7. How will I know if therapy is working?
This question is really important to ask, as it helps individuals understand the process of therapy and develop realistic expectations.
This answer will be different depending on one’s presenting concerns, as well as the therapist’s orientation. For example, when working with a cognitive behavioral therapist for anxiety, therapy is “working” when the individual feels more control over their anxiety and can effectively cope with symptoms. Alternatively, when working towards smoking cessation using a motivational interviewing approach, therapy is “working” when the individual feels more intrinsic motivation and confidence about this change. Lastly, if the therapist is coming from a psychodynamic perspective, the success of therapy may be more related to gaining insight and understanding.
Overall, this question helps to identify the potential changes you will see throughout this process.
8. Do you have a license to provide treatment for mental health concerns?
Ensuring that your provider has a license is incredibly important, as this certifies that the individual has the appropriate education, training, and experience to effectively provide clinical services. Additionally, in order to maintain a license, the provider must be in good standing with their governing board’s code of ethics. Requiring mental health professionals to have a license is a way to protect the general public from receiving services that are damaging or unethical; therefore, it is important to ensure your therapist has one.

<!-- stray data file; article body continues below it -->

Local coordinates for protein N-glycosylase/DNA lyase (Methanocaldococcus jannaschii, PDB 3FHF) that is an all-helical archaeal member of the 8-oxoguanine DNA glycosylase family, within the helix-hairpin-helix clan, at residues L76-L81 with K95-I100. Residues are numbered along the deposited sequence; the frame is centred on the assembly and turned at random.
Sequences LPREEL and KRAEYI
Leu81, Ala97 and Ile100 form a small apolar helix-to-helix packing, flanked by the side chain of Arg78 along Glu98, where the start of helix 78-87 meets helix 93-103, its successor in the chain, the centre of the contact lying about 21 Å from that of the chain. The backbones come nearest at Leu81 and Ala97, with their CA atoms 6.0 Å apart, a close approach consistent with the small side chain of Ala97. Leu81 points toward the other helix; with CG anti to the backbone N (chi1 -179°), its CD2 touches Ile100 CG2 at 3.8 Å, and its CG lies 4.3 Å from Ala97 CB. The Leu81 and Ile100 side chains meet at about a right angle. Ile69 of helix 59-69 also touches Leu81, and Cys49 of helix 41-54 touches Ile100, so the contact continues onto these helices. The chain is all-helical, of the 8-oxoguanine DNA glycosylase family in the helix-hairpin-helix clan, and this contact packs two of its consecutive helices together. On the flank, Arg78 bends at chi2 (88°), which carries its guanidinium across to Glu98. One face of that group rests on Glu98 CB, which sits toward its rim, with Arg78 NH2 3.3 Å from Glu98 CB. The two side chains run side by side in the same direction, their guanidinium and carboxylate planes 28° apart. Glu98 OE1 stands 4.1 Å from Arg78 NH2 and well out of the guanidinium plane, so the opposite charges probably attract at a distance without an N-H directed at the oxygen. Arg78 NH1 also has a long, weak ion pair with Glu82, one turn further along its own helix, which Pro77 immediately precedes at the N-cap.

That being said, navigating licensure within the field of mental health field can be quite confusing, as there are multiple types of licenses that enable a professional to deliver clinical services.